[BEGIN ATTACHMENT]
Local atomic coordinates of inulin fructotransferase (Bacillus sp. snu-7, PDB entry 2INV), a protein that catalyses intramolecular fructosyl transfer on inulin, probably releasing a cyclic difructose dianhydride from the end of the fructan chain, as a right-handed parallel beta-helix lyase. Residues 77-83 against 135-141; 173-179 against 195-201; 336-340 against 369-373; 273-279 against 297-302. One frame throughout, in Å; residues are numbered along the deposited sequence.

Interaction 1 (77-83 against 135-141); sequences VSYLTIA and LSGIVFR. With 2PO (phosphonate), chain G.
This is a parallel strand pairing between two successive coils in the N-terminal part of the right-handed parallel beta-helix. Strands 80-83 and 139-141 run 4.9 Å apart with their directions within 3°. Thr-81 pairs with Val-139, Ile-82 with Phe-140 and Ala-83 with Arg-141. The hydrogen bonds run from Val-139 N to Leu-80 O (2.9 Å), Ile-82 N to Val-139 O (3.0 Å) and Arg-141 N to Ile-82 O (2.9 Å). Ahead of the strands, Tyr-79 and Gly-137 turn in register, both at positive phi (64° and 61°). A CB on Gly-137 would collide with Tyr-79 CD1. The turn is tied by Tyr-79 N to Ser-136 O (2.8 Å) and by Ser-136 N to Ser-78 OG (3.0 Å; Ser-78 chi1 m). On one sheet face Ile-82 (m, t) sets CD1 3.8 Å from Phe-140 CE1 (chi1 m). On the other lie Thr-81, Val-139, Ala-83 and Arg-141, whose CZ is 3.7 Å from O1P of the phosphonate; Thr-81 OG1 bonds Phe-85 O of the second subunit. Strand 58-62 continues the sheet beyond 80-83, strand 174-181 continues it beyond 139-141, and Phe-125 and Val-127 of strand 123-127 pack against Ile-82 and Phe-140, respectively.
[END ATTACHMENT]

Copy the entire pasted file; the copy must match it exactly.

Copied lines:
Local atomic coordinates of inulin fructotransferase (Bacillus sp. snu-7, PDB entry 2INV), a protein that catalyses intramolecular fructosyl transfer on inulin, probably releasing a cyclic difructose dianhydride from the end of the fructan chain, as a right-handed parallel beta-helix lyase. Residues 77-83 against 135-141; 173-179 against 195-201; 336-340 against 369-373; 273-279 against 297-302. One frame throughout, in Å; residues are numbered along the deposited sequence.

Interaction 1 (77-83 against 135-141); sequences VSYLTIA and LSGIVFR. With 2PO (phosphonate), chain G.
This is a parallel strand pairing between two successive coils in the N-terminal part of the right-handed parallel beta-helix. Strands 80-83 and 139-141 run 4.9 Å apart with their directions within 3°. Thr-81 pairs with Val-139, Ile-82 with Phe-140 and Ala-83 with Arg-141. The hydrogen bonds run from Val-139 N to Leu-80 O (2.9 Å), Ile-82 N to Val-139 O (3.0 Å) and Arg-141 N to Ile-82 O (2.9 Å). Ahead of the strands, Tyr-79 and Gly-137 turn in register, both at positive phi (64° and 61°). A CB on Gly-137 would collide with Tyr-79 CD1. The turn is tied by Tyr-79 N to Ser-136 O (2.8 Å) and by Ser-136 N to Ser-78 OG (3.0 Å; Ser-78 chi1 m). On one sheet face Ile-82 (m, t) sets CD1 3.8 Å from Phe-140 CE1 (chi1 m). On the other lie Thr-81, Val-139, Ala-83 and Arg-141, whose CZ is 3.7 Å from O1P of the phosphonate; Thr-81 OG1 bonds Phe-85 O of the second subunit. Strand 58-62 continues the sheet beyond 80-83, strand 174-181 continues it beyond 139-141, and Phe-125 and Val-127 of strand 123-127 pack against Ile-82 and Phe-140, respectively.